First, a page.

News broke this week that Missoula County Public Schools Superintendent Alex Apostle won't be going anywhere. At least not for now.

Earlier this month, Apostle announced he was a finalist in the search for a superintendent of Spokane Public Schools. The possible loss of a leader who'd been trumpeted by the school board and the community caused a stir. Trustees assured the public they'd do what they could to keep him here. Meanwhile, during a public forum in Spokane, Apostle couldn't have sounded more excited about the new opportunity. "Spokane Public Schools is the best superintendency in the state, in the country," Apostle was quoted saying in the Spokesman-Review. "I believe I can move Spokane schools to a place they've never been."

The words can't sting much. MCPS has 8,750 students; Spokane has 29,275. It would have been an obvious promotion for a man who's already retired once. But Apostle's eagerness to relocate after just short of a four-year stint in Missoula gave us pause, long enough to reflect on what he means to the district.

Since starting in 2008, Apostle's changed MCPS so much you'd hardly recognize it. He's restructured the administration and relocated or replaced almost all of the district's 17 principals. He's implemented an International Baccalaureate Program at Hellgate High and a Health Sciences Academy at Big Sky. He's promised to increase graduation rates and carry the district into the wondrous, tech-centric world of the 21st century—promises that are just starting to bloom. Apostle's in the middle of a complex project to improve local education, and trustees recognize that to lose him now could seriously set the district back.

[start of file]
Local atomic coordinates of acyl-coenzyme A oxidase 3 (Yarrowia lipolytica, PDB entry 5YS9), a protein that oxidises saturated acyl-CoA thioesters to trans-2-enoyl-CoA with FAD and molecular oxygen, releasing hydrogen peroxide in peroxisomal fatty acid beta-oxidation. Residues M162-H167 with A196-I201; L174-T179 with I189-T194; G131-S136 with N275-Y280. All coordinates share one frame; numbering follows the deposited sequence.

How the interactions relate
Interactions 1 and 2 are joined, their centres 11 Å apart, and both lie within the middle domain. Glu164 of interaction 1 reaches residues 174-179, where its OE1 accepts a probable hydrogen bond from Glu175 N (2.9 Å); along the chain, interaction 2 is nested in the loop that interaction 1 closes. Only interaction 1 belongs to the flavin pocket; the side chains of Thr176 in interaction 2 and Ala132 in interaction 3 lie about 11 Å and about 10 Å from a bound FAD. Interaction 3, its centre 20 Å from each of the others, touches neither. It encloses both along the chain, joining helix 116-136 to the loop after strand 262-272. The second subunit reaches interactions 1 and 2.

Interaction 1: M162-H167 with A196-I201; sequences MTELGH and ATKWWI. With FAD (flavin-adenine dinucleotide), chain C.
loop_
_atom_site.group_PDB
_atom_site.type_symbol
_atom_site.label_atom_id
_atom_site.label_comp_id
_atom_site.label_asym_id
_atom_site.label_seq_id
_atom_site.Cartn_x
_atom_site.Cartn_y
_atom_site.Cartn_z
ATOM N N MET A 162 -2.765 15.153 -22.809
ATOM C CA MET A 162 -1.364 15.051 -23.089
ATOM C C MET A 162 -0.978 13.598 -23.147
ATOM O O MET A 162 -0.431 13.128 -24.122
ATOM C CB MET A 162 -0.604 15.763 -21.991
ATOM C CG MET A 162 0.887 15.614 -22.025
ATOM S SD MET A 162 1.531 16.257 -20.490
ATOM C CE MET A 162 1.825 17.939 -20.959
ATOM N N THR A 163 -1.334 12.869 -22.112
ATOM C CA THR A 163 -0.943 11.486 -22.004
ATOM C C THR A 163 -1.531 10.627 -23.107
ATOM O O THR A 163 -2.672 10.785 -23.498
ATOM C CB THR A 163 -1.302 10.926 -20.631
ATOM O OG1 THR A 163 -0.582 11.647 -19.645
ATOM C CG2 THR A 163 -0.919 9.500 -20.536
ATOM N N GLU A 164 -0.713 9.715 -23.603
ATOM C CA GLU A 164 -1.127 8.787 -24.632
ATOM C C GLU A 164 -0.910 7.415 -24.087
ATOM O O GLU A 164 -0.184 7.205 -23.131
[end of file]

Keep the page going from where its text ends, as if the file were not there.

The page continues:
That song sounds familiar. The school board used Apostle's apparent value to justify his $15,000 raise in the fall of 2010. Teachers and staff raised Cain, claiming the 10 percent bump was an insult viewed alongside their measly 0.5 percent raises. The debate cost one trustee, Nancy Pickhardt, her position when she told two retired teachers to "go fuck yourselves" for questioning the superintendent's worth.

Spokane turned down Apostle this week in favor of another finalist. According to MCPS, Apostle's work in the district hasn't gone unnoticed and Spokane probably won't be the last district to come courting. And so we wonder what price the trustees will place on Apostle if the next proposal sticks, and whether he'll finish his homework before he transfers.

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